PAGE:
The Red Sox are set to trade a #MysteryStarter to a #MysteryTeam in the days, weeks, or perhaps even months to come. And while not even the Red Sox know who will fill in those blanks, they certainly seem to have their preferences. According to Rob Bradford, Drew Pomeranz is moving closer to the Price/Porcello/Sale camp of locks, while Clay Buchholz is their preferred trade chip.
Without news like this, Red Sox fans are left with only speculation. But it was pretty easy to see this coming, particularly the Clay Buchholz part. The reasons so many fans want to be rid of Buchholz might only partially overlap with the front office’s reasons to shop him first and foremost, but one way or another he’s been just about everyone’s obvious choice from the get-go.
Let’s not try to dissect the complicated relation of the Red Sox fanbase with Buchholz right now. Instead, let’s consider the reasons the Sox would like to deal him. First, there’s the lack of reliability. Clay Buchholz has three times in the past 5 years pitched like a top-of-the-rotation starter, including one year in which he was very much a Cy Young worthy ace. All three of those seasons ended early due to injury, or at least had a huge chunk cut out of the middle. It seems like the only times the Sox can count on Buchholz to pitch into August and September are the years where you’d really rather he not pitch at all, though he does at least have a tendency of briefly trending positively when he finally gets through his awful summers. For the Red Sox, that means he’s either hurting their playoff chances in May, or leaving them high-and-dry in September. If 2017 follows the usual cycle, it should be the latter, and the Red Sox would prefer not to have to worry about that.
In that department, though, Buchholz is not necessarily all that much worse than Drew Pomeranz. It’s unfair to say that the Red Sox cannot depend on Pomeranz late in the year based off his 2016 campaign alone—he did struggle as his innings count rose, but that’s not surprising given his move from the bullpen to the rotation, and it would be equally unsurprising to see him build stamina in his next crack at it in 2017. Still, of Boston’s four potential trade chips, none of them rank all that high in terms of dependability for a variety of reasons.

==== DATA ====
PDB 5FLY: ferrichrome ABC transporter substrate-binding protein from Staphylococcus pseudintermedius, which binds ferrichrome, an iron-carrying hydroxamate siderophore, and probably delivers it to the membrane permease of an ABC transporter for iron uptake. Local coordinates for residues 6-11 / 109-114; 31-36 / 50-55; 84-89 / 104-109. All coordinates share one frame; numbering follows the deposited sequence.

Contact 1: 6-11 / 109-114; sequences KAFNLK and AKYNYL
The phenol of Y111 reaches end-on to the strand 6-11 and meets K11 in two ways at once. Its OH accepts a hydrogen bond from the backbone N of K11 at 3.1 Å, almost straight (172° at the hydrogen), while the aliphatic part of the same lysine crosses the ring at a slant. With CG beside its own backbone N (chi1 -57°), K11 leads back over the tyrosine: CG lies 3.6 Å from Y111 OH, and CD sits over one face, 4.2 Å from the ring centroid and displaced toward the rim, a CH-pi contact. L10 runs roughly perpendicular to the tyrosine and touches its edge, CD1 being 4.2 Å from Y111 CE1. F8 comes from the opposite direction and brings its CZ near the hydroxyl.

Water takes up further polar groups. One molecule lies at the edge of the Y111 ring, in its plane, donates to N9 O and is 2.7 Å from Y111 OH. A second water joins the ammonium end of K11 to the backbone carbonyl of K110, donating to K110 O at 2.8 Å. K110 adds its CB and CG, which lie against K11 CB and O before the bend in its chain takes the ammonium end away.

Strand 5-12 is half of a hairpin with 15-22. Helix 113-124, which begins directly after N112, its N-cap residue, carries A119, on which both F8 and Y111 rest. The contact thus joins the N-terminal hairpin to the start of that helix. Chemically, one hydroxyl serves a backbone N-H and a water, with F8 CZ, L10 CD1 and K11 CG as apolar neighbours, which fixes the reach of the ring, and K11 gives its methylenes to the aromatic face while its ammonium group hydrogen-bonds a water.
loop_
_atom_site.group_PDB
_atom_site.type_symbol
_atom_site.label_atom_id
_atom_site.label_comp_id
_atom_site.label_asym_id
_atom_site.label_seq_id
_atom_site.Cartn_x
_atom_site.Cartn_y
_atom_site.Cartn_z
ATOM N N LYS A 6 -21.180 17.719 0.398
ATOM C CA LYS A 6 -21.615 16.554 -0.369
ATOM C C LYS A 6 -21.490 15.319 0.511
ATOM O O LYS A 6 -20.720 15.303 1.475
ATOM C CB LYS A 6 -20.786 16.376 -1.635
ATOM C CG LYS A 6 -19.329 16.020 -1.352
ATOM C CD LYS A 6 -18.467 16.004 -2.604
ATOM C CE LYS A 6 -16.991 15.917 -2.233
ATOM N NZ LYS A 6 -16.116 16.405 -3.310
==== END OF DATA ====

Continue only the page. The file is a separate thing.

But there are other reasons to try to ship off Buchholz first, one of which is stability. Of their seven starters, Buchholz is the only one headed into free agency after 2017. The Red Sox have a good thing going right now on the mound, it would seem, and they’d very much like that to continue into 2018. While they could perhaps manage that by diving into free agency next year, holding onto the same six guys (one presumably in the bullpen) and not having to worry about outbidding anyone in terms of dollars or prospects is certainly preferable.
Then there’s the financial considerations. Drew Pomeranz is only in his second year of arbitration, and not likely to come too close to Buchholz $13.5 million salary. Dropping Buchholz from payroll would be a significant step in the Red Sox getting under the mark where the luxury tax kicks in, which is even more important now that the new CBA is imposing more than just financial penalties on teams that go over. And while Buchholz’ salary is higher, it’s still extremely reasonable, particularly in a market that’s bereft of starting talent. Though with some teams, even a reasonable contract can end up a sticking point:
Sources: Marlins one of these teams Sox pushed Buchholz, but at $13 mil in 2016 too much at the moment for Marlins https://t.co/TJRAZKuXNm— Scott Miller (@ScottMillerBbl) December 8, 2016
While the Red Sox would very much like to get a good chunk of salary off their payroll, it is worth mentioning that it’s not completely vital. Dave Dombrowski has said there’s no mandate to stay under the luxury tax, making it more of a strategic goal than a financial imperative. Given that Dombrowski has also mentioned that the Sox wouldn’t mind restocking their farm system some with a Buchholz deal (their 40-man roster is largely set for the season), it’s possible they’d be willing to eat some of the salary in order to increase their return.
Still, a Buchholz deal wouldn’t exactly see a blockbuster return. They would very likely recoup a good deal more of what they gave away by trading a Pomeranz or an Eduardo Rodriguez. But the Red Sox’ sights are not currently set on 2021 nearly so much as these next two-to-three years. They aren’t selling out on their future entirely, but they’re also probably not looking to make significant near-future sacrifices for the sake of more distant seasons.